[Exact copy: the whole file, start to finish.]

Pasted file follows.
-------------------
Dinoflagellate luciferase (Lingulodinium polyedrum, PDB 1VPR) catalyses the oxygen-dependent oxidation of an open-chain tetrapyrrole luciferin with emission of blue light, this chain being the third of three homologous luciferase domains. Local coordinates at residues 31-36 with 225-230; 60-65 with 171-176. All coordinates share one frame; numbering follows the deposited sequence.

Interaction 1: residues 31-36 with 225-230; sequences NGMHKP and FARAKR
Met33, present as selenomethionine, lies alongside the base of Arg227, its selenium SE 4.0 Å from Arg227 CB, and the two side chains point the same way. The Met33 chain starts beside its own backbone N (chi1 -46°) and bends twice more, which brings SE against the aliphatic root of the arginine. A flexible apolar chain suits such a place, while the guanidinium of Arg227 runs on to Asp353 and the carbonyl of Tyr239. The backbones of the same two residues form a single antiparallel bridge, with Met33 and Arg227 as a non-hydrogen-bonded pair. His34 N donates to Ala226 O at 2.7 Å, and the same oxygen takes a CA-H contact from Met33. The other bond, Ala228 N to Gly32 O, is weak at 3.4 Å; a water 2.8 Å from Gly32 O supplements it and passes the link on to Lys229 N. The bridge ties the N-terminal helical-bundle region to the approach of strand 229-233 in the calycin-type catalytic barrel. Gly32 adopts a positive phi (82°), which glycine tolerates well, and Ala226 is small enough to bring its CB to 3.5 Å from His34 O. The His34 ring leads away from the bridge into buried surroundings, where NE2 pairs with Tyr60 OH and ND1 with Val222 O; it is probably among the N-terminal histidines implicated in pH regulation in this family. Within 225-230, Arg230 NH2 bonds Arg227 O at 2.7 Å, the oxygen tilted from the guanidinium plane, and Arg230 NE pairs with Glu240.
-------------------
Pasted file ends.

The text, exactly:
Dinoflagellate luciferase (Lingulodinium polyedrum, PDB 1VPR) catalyses the oxygen-dependent oxidation of an open-chain tetrapyrrole luciferin with emission of blue light, this chain being the third of three homologous luciferase domains. Local coordinates at residues 31-36 with 225-230; 60-65 with 171-176. All coordinates share one frame; numbering follows the deposited sequence.

Interaction 1: residues 31-36 with 225-230; sequences NGMHKP and FARAKR
Met33, present as selenomethionine, lies alongside the base of Arg227, its selenium SE 4.0 Å from Arg227 CB, and the two side chains point the same way. The Met33 chain starts beside its own backbone N (chi1 -46°) and bends twice more, which brings SE against the aliphatic root of the arginine. A flexible apolar chain suits such a place, while the guanidinium of Arg227 runs on to Asp353 and the carbonyl of Tyr239. The backbones of the same two residues form a single antiparallel bridge, with Met33 and Arg227 as a non-hydrogen-bonded pair. His34 N donates to Ala226 O at 2.7 Å, and the same oxygen takes a CA-H contact from Met33. The other bond, Ala228 N to Gly32 O, is weak at 3.4 Å; a water 2.8 Å from Gly32 O supplements it and passes the link on to Lys229 N. The bridge ties the N-terminal helical-bundle region to the approach of strand 229-233 in the calycin-type catalytic barrel. Gly32 adopts a positive phi (82°), which glycine tolerates well, and Ala226 is small enough to bring its CB to 3.5 Å from His34 O. The His34 ring leads away from the bridge into buried surroundings, where NE2 pairs with Tyr60 OH and ND1 with Val222 O; it is probably among the N-terminal histidines implicated in pH regulation in this family. Within 225-230, Arg230 NH2 bonds Arg227 O at 2.7 Å, the oxygen tilted from the guanidinium plane, and Arg230 NE pairs with Glu240.